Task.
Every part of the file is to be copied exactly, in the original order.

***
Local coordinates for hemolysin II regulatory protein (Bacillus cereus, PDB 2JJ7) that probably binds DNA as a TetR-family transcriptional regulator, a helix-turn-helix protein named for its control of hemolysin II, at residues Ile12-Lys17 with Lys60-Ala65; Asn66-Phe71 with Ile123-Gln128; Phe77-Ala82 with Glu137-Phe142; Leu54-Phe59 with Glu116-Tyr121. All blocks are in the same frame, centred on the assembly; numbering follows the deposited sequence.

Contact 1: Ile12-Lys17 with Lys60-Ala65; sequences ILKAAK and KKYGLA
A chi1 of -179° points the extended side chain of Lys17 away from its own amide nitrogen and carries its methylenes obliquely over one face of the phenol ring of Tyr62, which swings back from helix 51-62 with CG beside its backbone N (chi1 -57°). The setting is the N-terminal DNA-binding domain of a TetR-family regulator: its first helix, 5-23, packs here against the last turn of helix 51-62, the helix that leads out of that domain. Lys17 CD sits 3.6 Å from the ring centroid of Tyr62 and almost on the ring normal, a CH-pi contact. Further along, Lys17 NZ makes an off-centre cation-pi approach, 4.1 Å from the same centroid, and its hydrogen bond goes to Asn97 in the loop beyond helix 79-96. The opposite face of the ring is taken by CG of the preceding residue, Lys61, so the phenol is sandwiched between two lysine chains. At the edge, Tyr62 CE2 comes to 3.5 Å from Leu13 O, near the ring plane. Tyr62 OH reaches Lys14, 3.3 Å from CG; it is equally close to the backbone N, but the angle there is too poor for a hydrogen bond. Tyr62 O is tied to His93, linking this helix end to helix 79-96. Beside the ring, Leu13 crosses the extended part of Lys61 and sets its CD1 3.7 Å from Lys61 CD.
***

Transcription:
Local coordinates for hemolysin II regulatory protein (Bacillus cereus, PDB 2JJ7) that probably binds DNA as a TetR-family transcriptional regulator, a helix-turn-helix protein named for its control of hemolysin II, at residues Ile12-Lys17 with Lys60-Ala65; Asn66-Phe71 with Ile123-Gln128; Phe77-Ala82 with Glu137-Phe142; Leu54-Phe59 with Glu116-Tyr121. All blocks are in the same frame, centred on the assembly; numbering follows the deposited sequence.

Contact 1: Ile12-Lys17 with Lys60-Ala65; sequences ILKAAK and KKYGLA
A chi1 of -179° points the extended side chain of Lys17 away from its own amide nitrogen and carries its methylenes obliquely over one face of the phenol ring of Tyr62, which swings back from helix 51-62 with CG beside its backbone N (chi1 -57°). The setting is the N-terminal DNA-binding domain of a TetR-family regulator: its first helix, 5-23, packs here against the last turn of helix 51-62, the helix that leads out of that domain. Lys17 CD sits 3.6 Å from the ring centroid of Tyr62 and almost on the ring normal, a CH-pi contact. Further along, Lys17 NZ makes an off-centre cation-pi approach, 4.1 Å from the same centroid, and its hydrogen bond goes to Asn97 in the loop beyond helix 79-96. The opposite face of the ring is taken by CG of the preceding residue, Lys61, so the phenol is sandwiched between two lysine chains. At the edge, Tyr62 CE2 comes to 3.5 Å from Leu13 O, near the ring plane. Tyr62 OH reaches Lys14, 3.3 Å from CG; it is equally close to the backbone N, but the angle there is too poor for a hydrogen bond. Tyr62 O is tied to His93, linking this helix end to helix 79-96. Beside the ring, Leu13 crosses the extended part of Lys61 and sets its CD1 3.7 Å from Lys61 CD.